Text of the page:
So the copyright holders provide no substantial evidence of losses, the lawyers benefit from an effective class action-type economy of scale in getting names from the ISPs (without the people whose private information is being disclosed being notified), and then the lawyers will threaten expensive legal action if £300 is not paid by each of them, without having provided any watertight evidence... most IP addresses not being used by a single machine, but re-used, many households having multiple people sharing one net connection, potential illicit use of the network not having been ruled out, and the presence of the file being listed on a p2p site providing little proof of any loss to the company... where can I get some of this action, it sounds like the kind of thing that the Crays would have been muscling in on, yet instead of cracking down on the use of minimal evidence and threats to secure easy money, the government is supporting these leeches by talking about increasing the penalty.
Note that I am a developer, and have some vested interest in works not being universally pirated, but recognise that free sharing doesn't significantly reduce the funds an individual has available for recreation, so the likely damage from any such piracy may be very different to commercial copying and sale - it's far more akin to sharing mix tapes in the playground (as I'm sure many of my age remember as something that was technically illegal but not prosecuted or overly worried about).
As if the credit crunch wasn't hitting households enough, without tens of thousands of households being slapped for another £300 by lawyers because their son (or daughter) download a copy of a game when their parents had to withdraw their pocket money to pay for food. Of course, that's slightly exaggerating things, but there is the serious question of how many people will find precarious finances tipped over the edge by greedy lawyers?
I had my life ruined by a judge who refused to acknowledge written evidence, an expert witness report that he'd ordered (costing £10,000), two witnesses for the claimant lying on oath (contradicted by their own written records) and forged evidence presented by the claimant (which they actually admitted doing at the trial).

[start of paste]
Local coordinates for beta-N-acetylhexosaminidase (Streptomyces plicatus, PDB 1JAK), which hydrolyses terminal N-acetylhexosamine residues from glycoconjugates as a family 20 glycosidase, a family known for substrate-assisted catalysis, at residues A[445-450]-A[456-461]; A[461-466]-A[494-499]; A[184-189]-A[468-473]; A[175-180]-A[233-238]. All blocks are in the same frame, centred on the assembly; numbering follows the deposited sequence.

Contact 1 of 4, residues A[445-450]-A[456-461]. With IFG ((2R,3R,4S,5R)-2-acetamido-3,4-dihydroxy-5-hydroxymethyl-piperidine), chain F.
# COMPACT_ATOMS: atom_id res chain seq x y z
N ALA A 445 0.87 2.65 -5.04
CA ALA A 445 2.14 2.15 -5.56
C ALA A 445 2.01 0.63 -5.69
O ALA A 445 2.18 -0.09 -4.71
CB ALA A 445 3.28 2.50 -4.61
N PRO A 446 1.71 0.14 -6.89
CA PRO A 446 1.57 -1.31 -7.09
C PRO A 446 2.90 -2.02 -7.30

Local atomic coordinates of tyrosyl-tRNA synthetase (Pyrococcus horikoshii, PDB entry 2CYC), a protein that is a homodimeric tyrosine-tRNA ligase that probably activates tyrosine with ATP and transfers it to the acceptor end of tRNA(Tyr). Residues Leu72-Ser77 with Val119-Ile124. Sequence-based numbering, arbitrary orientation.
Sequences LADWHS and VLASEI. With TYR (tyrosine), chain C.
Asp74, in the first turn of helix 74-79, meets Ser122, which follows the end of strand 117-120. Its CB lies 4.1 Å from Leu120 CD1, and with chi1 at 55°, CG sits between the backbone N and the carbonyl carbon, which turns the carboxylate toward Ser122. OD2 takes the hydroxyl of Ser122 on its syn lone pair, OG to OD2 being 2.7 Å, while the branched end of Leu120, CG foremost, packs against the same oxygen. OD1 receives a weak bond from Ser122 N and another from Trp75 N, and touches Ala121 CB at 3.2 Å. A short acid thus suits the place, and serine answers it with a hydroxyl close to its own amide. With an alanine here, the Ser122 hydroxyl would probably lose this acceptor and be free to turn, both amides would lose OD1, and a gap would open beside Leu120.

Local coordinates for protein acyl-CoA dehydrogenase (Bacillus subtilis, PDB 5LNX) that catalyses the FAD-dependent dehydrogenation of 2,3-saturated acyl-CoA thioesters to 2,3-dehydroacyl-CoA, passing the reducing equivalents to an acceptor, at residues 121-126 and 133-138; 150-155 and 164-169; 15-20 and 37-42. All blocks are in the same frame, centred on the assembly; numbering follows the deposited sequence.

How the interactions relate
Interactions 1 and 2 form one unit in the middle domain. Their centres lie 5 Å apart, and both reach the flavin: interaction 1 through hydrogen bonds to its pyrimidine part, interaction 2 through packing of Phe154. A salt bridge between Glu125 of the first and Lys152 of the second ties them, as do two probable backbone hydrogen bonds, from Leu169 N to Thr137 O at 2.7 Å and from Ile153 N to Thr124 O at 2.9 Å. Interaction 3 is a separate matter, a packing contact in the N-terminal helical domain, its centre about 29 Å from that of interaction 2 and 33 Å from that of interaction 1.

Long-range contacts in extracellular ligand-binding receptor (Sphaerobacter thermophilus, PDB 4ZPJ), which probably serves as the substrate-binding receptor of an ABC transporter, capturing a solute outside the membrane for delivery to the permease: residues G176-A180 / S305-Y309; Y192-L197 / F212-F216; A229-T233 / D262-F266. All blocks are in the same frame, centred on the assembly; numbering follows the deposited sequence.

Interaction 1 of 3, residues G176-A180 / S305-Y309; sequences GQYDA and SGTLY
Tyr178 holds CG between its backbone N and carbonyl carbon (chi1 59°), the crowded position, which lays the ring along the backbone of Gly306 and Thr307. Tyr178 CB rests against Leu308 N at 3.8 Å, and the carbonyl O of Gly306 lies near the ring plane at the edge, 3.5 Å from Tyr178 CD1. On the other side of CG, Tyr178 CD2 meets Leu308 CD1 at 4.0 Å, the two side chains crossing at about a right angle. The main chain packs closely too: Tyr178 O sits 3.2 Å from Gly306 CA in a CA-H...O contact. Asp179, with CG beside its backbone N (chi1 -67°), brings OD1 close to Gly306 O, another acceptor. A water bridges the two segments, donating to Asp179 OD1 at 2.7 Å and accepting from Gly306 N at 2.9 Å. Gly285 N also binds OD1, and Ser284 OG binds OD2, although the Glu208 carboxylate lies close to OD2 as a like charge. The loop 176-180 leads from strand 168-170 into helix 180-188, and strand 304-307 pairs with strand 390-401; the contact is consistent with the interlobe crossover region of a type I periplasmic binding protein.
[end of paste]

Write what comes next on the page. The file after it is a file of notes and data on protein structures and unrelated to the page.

As far as the above posters comments on Civil Procedure Rules, this judge said they were irrelevant and also this was his courtroom and there was no place in it for litigants in person. The costs in this case amounted to 6 times the amount claimed or in real terms £75,0000.
In our wonderful court system you are now guilty unless you can prove your innocence. You cannot bring a complaint against a Judge's actions or judgement unless you are prepared to waste another £100,000 on going to the court of appeal and then well... they ain't going to rule against one of their own.
Anyone can file a case like this based on the flimsiest of concocted evidence and you're on a hiding to nothing if you defend it.
What if you get one of these letters and have nothing to do with downloading. I recently was sent a charming e-mail from Pipex informing me that I had downloaded something from the Learning Channel on a P2P network I had never heard of let alone used. I sent a reply to them stating as such and informing them that if they pursued the matter I would take legal action against them for their libellous claim.
It has been months now and surprise surprise no reply from them.
the legal system in this country is SCREWED. for many years we've been brought up with this colonial notion of our legal system being the best in the world. well it sucks. gawd help the rest of the world.
after having been involved in a legal battle over my mother's estate i learnt a lot of things.
#1 solicitors and (expensive) barristers may think your circuit judges are incompetent or insane but are powerless to do anything about it.
#2 the legal aid system, although whinging about being short of cash DOES NOT PROSECUTE in cases where it has been defrauded. Doesn't even ask for its money back. We proved the litigant in our case lied to obtain aid, and he fucking well got away with it.
#3 no provision is made to say that if you were to proceed to court even with a flimsy claim, you'd have to have enough money to pay the other side's costs should you loose. this is a speculative litigant's dream. if you've got fuck all, you can't really go lower so take the chance that the incompent/insane judge may side with you. the legal aid system you have defrauded has paid for most of the discovery phase. what have you got to loose?